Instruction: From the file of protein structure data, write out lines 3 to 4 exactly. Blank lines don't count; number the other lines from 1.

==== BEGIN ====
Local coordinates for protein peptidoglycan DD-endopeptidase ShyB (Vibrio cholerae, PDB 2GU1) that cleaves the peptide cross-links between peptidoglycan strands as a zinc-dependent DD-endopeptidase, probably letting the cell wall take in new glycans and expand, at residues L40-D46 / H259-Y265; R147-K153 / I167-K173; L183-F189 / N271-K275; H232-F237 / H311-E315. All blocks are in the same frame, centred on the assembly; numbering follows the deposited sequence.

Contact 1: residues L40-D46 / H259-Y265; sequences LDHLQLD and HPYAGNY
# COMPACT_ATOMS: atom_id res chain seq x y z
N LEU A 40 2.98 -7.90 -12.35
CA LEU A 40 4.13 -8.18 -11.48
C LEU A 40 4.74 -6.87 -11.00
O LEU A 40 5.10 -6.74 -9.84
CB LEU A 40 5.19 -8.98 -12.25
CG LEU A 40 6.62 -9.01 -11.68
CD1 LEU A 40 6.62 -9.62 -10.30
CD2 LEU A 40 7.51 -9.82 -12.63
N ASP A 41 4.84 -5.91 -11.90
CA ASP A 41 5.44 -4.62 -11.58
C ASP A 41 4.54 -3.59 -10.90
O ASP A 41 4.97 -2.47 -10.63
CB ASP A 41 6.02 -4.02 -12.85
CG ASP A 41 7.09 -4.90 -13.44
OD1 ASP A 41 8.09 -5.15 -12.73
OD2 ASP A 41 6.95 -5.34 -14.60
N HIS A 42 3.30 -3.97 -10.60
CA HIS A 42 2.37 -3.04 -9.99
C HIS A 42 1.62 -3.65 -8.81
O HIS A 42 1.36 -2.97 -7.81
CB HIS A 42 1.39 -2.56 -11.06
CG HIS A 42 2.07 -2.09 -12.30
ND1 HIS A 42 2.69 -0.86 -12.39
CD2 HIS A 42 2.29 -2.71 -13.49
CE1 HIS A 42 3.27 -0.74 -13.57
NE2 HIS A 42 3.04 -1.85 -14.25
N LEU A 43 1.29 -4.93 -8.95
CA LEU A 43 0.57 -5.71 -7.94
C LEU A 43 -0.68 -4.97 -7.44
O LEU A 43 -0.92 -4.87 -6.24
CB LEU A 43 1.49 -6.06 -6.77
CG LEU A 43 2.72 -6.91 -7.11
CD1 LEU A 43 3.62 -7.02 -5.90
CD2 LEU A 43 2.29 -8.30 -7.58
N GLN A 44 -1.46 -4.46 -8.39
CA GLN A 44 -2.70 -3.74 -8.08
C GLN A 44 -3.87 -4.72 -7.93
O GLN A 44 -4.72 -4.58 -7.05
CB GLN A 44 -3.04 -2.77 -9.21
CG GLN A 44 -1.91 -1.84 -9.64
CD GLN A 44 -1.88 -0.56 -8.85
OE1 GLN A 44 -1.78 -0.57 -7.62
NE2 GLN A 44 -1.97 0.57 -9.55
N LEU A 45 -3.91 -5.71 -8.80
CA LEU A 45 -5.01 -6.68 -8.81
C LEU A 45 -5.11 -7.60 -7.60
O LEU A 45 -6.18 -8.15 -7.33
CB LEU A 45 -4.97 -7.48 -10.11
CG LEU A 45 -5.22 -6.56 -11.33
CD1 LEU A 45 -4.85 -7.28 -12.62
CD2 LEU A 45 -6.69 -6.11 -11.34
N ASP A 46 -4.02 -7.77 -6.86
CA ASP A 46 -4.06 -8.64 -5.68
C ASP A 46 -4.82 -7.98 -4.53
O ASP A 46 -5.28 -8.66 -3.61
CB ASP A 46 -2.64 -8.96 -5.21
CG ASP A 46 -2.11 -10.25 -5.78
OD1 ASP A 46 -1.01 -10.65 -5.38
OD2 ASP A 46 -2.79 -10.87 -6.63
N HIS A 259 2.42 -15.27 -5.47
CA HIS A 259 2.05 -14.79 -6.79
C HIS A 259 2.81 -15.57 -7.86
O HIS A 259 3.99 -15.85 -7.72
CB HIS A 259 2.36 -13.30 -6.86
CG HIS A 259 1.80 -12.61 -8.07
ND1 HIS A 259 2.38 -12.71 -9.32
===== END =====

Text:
# COMPACT_ATOMS: atom_id res chain seq x y z
N LEU A 40 2.98 -7.90 -12.35